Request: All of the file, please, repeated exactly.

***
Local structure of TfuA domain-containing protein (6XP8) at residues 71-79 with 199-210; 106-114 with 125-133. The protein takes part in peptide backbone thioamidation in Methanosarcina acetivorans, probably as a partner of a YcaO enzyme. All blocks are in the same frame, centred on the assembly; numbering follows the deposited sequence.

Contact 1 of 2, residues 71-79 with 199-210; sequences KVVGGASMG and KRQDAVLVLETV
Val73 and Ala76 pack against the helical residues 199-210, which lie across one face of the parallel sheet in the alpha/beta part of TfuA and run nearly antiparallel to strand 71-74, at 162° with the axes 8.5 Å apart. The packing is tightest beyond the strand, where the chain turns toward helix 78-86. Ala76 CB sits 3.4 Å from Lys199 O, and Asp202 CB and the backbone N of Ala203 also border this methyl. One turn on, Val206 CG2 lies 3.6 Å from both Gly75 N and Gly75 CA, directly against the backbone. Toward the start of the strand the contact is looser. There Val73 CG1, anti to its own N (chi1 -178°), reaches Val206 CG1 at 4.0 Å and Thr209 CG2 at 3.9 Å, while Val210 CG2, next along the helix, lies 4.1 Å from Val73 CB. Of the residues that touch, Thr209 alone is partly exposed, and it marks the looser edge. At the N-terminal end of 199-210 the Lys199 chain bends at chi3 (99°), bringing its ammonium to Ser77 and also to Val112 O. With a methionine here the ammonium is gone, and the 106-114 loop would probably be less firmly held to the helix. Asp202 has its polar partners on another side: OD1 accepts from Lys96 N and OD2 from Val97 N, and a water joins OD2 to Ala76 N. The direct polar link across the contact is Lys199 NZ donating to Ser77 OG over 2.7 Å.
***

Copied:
Local structure of TfuA domain-containing protein (6XP8) at residues 71-79 with 199-210; 106-114 with 125-133. The protein takes part in peptide backbone thioamidation in Methanosarcina acetivorans, probably as a partner of a YcaO enzyme. All blocks are in the same frame, centred on the assembly; numbering follows the deposited sequence.

Contact 1 of 2, residues 71-79 with 199-210; sequences KVVGGASMG and KRQDAVLVLETV
Val73 and Ala76 pack against the helical residues 199-210, which lie across one face of the parallel sheet in the alpha/beta part of TfuA and run nearly antiparallel to strand 71-74, at 162° with the axes 8.5 Å apart. The packing is tightest beyond the strand, where the chain turns toward helix 78-86. Ala76 CB sits 3.4 Å from Lys199 O, and Asp202 CB and the backbone N of Ala203 also border this methyl. One turn on, Val206 CG2 lies 3.6 Å from both Gly75 N and Gly75 CA, directly against the backbone. Toward the start of the strand the contact is looser. There Val73 CG1, anti to its own N (chi1 -178°), reaches Val206 CG1 at 4.0 Å and Thr209 CG2 at 3.9 Å, while Val210 CG2, next along the helix, lies 4.1 Å from Val73 CB. Of the residues that touch, Thr209 alone is partly exposed, and it marks the looser edge. At the N-terminal end of 199-210 the Lys199 chain bends at chi3 (99°), bringing its ammonium to Ser77 and also to Val112 O. With a methionine here the ammonium is gone, and the 106-114 loop would probably be less firmly held to the helix. Asp202 has its polar partners on another side: OD1 accepts from Lys96 N and OD2 from Val97 N, and a water joins OD2 to Ala76 N. The direct polar link across the contact is Lys199 NZ donating to Ser77 OG over 2.7 Å.